Susan McLean


Dream in Which I Am Issued a Gun
at a Poetry Conference

What kind of fool, I think, would choose to arm
poets at a conference? Very few
have weapons expertise, and those who do
are no less likely, even so, to harm
anyone near them. Note the devastation
that William Logan wreaks with a review.
And have you seen a workshop? One or two
loaded remarks spark swift retaliation.

Carnage, of course, ensues. Going ballistic
is easier when firearms are at hand.
And when the disagreements are artistic,
the fight is to the death: ask any band.
We all fall down. As could have been predicted,
most of the injuries are self-inflicted.


For you, my dear, I will not bake a cake
or pen a schmaltzy valentine this year.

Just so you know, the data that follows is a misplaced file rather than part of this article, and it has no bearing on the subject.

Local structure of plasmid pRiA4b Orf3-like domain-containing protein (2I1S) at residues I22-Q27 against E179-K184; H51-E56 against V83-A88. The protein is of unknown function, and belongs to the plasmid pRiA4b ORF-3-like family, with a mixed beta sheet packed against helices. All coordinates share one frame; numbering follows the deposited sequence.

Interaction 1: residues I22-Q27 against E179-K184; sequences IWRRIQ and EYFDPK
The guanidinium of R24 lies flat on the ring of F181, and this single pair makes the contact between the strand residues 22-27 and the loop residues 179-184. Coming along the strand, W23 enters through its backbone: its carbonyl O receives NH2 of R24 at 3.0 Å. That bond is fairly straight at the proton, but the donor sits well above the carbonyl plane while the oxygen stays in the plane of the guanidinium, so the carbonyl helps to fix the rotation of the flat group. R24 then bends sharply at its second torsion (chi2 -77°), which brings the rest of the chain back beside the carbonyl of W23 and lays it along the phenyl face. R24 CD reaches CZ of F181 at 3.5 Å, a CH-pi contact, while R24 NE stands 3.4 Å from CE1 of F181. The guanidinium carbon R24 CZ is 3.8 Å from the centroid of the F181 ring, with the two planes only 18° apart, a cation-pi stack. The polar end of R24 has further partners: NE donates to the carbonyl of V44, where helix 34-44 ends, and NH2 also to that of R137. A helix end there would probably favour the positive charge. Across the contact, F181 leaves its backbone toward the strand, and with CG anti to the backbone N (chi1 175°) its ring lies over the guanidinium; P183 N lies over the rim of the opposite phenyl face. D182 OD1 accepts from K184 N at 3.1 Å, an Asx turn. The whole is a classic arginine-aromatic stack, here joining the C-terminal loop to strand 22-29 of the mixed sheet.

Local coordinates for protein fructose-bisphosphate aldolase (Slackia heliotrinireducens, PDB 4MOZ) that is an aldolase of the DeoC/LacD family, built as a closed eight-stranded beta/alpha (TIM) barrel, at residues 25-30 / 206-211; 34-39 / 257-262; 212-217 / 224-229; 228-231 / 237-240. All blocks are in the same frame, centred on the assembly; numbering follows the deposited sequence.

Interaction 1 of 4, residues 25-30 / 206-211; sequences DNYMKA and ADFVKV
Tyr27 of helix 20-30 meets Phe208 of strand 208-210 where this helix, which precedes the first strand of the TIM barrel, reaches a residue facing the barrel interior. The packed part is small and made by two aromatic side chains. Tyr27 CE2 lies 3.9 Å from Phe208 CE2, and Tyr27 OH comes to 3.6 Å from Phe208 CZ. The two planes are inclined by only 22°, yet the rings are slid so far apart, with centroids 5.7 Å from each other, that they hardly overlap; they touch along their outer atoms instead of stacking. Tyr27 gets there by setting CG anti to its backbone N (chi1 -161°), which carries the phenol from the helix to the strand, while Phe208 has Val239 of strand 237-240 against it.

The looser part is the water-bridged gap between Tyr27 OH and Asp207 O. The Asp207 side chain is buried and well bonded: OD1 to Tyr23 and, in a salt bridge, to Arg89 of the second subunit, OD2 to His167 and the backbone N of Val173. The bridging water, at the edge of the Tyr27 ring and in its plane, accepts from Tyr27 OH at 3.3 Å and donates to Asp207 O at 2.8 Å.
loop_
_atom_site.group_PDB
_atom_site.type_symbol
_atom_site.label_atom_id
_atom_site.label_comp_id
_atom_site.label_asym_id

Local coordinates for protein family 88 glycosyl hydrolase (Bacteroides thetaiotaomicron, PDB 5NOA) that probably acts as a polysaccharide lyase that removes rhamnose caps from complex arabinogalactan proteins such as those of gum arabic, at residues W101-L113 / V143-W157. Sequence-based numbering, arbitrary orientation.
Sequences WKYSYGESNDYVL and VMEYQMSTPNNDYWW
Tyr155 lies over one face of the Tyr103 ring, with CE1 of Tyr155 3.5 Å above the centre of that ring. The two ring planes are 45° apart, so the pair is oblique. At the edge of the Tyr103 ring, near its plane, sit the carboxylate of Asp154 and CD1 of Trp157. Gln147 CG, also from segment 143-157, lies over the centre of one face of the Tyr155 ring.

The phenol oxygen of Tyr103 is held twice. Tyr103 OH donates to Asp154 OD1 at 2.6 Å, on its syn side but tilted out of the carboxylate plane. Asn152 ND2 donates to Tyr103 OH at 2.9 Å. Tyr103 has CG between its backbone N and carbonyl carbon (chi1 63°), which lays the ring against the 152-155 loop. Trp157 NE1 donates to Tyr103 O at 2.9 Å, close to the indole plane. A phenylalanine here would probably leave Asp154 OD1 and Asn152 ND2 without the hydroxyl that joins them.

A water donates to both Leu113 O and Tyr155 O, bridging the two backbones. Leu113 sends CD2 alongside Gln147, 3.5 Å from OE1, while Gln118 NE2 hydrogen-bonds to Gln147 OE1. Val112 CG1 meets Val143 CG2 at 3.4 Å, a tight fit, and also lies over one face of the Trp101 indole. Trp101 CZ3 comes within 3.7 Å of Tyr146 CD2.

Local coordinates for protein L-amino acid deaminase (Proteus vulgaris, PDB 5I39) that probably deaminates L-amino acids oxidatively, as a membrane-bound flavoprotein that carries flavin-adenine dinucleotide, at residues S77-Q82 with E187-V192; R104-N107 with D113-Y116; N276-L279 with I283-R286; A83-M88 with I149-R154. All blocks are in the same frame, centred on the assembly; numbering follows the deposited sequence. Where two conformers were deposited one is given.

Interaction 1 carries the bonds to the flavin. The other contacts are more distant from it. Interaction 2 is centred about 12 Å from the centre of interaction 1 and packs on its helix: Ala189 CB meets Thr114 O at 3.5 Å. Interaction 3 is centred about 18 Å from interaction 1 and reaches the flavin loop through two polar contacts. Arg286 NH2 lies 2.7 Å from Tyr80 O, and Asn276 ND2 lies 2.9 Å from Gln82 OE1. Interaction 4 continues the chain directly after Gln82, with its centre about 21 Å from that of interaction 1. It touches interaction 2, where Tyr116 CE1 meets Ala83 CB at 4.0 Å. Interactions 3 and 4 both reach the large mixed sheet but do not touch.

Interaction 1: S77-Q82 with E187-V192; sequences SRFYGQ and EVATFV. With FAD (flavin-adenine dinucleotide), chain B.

My heart’s stuck full of pins. I feel it ache
for you, my dear.

So, keep it as a bloody souvenir.
I know it will take more than one to slake
your thirst, so ravenous and cavalier.

I do not need it pooling its small lake
of crimson stains or pounding in my ear.
But, if you have a heart, I have a stake
for you, my dear.

Susan McLean is the author of two poetry books, The Best Disguise and The Whetstone Misses the Knife, and a book of translations of the Latin poet Martial, Selected Epigrams.